Australia's plan to become the world's biggest exporter of methane gas in its super-chilled form as liquefied natural gas (LNG) is being threatened by another gas, carbon dioxide.
The gas-clash has come to a head in Western Australia, home to four LNG projects, and potentially several more as demand for the fuel rises because it is less polluting when burned than other fossil fuels such as coal and oil.
But LNG's appeal as a relatively clean fuel does not save it from the Paris Agreement, an accord ratified by most members of the United Nations and designed to tackle climate change by cutting the emission of gases such as carbon dioxide which is produced when methane is burned.
LNG Caught In The Paris Agreement
In theory, LNG could make a contribution to the fight against climate change because it replaces more polluting fuels but Australia faces the problem of being a Paris Agreement signatory and a big energy exporter.
A solution might be found if LNG production could be offset by investment in carbon reduction projects such as tree planting and renewable energy like solar and wind farms.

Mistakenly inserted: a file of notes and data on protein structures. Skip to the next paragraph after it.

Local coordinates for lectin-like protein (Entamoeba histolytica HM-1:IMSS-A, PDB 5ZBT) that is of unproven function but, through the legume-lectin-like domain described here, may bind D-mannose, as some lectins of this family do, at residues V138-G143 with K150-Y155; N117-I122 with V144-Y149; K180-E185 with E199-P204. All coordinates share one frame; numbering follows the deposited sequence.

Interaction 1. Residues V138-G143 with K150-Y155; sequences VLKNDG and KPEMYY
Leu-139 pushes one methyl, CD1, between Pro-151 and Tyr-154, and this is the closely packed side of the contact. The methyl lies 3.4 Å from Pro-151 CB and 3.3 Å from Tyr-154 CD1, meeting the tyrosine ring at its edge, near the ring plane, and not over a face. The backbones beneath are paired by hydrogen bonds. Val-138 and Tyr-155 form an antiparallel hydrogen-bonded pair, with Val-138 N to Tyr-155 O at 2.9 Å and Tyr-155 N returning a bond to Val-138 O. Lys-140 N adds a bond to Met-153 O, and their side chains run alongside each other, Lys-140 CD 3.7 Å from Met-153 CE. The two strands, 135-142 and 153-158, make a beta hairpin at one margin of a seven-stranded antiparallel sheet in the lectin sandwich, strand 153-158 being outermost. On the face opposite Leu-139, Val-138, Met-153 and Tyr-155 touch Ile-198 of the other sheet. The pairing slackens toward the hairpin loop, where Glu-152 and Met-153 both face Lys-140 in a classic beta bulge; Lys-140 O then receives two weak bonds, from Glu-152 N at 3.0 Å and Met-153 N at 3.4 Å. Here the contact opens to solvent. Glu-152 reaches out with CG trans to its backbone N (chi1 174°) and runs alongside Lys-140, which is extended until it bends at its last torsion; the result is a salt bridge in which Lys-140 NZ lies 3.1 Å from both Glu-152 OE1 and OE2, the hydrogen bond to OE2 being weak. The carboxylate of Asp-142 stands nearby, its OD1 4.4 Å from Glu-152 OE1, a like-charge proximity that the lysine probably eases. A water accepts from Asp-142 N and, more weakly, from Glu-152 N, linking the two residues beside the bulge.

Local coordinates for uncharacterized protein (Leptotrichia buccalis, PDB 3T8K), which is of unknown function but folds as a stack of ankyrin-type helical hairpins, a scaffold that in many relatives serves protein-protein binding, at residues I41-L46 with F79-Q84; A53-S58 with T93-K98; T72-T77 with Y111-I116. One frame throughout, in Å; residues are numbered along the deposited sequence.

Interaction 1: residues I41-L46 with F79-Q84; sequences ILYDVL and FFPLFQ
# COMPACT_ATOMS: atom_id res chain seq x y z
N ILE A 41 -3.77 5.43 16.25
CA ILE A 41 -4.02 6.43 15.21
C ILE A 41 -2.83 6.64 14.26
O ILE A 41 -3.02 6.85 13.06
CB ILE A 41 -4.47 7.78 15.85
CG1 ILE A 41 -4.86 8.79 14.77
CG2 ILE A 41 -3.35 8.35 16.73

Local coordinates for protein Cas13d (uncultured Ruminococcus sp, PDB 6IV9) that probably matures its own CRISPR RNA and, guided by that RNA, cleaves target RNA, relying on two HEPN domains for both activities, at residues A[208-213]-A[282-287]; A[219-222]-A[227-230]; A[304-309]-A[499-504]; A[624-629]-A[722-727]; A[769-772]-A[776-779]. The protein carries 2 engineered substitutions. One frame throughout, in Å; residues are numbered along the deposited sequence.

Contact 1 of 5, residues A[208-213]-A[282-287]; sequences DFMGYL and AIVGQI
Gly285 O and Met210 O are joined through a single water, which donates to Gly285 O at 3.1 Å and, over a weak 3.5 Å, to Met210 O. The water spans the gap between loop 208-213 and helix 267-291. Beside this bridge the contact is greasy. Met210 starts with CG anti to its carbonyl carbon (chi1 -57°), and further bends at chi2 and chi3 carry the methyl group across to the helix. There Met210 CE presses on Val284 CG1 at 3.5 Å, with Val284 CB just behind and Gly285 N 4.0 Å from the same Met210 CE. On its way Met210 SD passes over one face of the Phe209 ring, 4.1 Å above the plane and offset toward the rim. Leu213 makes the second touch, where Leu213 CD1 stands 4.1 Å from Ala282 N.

The immediate issue, however, is that two of the proposed new LNG projects are approaching a final investment decision, and that process has run headlong into a recommendation of the Western Australian Environmental Protection Authority which wants all big new projects to fully offset their emissions.
For Woodside Petroleum, the Australian company leading the push to develop the Browse and Scarborough gasfields, the EPA interpretation of the Paris Agreement came as a shock. It also came as a shock to the state government which is keen to see both projects proceed.